Black bear climbs tree to gnaw on deer hunter in Wis.

TREMPEALEAU COUNTY, Wis. -- A curious black bear roaming around below is not something a hunter ever wants to see when they're up in a deer stand.

In western Wisconsin, it took just seconds for one curious bear to climb a tree a hunter was in and have a taste!

"It's not totally uncommon for a bear to go into a tree with a hunter," said Dalton Roach, who was bit by the bear. "But the fact that he actually starting gnawing on me and stuff, like that was a little abnormal."

When asked what it felt like, Roach said, "It's hard to put into words."

RELATED: Bear spotted wrestling with display pumpkin

The 25-year-old was bit in the back by a nearly 300-pound black bear, KARE reported.

"Obviously, he was a curious bear," Roach said.

He first saw the bear from his deer stand and started recording it from 20-feet up.

"By the time he was under my tree and then up behind me, [it] was 15 total seconds," he said.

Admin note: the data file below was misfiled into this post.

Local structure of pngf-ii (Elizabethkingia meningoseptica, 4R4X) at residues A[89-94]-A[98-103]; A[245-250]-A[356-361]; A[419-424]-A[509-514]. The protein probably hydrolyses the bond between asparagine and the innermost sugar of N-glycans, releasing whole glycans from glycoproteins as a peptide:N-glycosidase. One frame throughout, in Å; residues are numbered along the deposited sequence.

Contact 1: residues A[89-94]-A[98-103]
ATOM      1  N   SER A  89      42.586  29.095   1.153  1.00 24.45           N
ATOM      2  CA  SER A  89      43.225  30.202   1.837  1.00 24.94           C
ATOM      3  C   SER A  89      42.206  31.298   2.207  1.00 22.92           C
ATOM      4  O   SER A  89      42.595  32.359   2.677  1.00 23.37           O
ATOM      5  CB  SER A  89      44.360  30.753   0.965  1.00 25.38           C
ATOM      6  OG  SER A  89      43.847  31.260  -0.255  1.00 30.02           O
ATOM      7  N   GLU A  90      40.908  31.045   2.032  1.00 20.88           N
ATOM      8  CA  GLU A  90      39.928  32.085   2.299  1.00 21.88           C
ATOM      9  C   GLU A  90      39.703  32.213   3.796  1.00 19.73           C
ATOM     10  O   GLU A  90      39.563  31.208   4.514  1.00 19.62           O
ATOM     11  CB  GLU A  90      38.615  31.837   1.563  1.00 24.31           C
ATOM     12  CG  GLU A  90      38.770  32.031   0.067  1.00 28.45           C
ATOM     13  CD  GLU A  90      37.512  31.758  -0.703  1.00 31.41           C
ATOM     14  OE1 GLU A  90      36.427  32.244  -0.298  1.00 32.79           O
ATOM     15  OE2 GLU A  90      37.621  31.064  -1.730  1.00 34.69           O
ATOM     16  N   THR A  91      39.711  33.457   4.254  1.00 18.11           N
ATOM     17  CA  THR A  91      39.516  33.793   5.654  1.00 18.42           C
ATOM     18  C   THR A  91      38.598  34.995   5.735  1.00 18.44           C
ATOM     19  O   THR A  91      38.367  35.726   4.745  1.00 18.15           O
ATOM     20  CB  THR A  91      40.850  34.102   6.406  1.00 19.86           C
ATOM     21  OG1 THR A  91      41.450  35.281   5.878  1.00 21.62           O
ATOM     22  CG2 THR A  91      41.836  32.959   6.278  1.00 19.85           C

With its paw in his lap and fresh puncture wounds, Roach realized he couldn't panic.

"I kind of pulled myself out and then stood around, and turned kinda in one motion to then face the bear and then just started yelling and hollering, 'I get it you're here, but I need you to leave," Roach recalled.

But the bear would linger below for another half hour before wandering off.

Roach then talked on the phone with a friend for the quarter-mile trek back to his truck.

"I was honestly kinda laughing about it because it's one of those situations that, obviously, doesn't happen every day," Roach said.

RELATED: Family's dog wants to go play with mama bear, cubs in backyard

He then made a trip to the ER later and got a rabies vaccine.

"That hurt more than the bite itself," he said.

Doctors doubt Roach will even have a scar, but it's still quite the story to tell.

"I think it makes it a little less believable because I think people are under the impression if a bear bites you, you're missing something," he said. "So it's, along with it being a cool story, it can be an educational tool too."

The Wisconsin Department of Natural Resources said bears are on the move as they try to find food before hibernating. They added that they're pretty skittish too, so make a lot of noise and back away if you see one.

Attacks are rare, with the Wisconsin DNR reporting four people have been hurt in the state since 2013 and no one has been killed.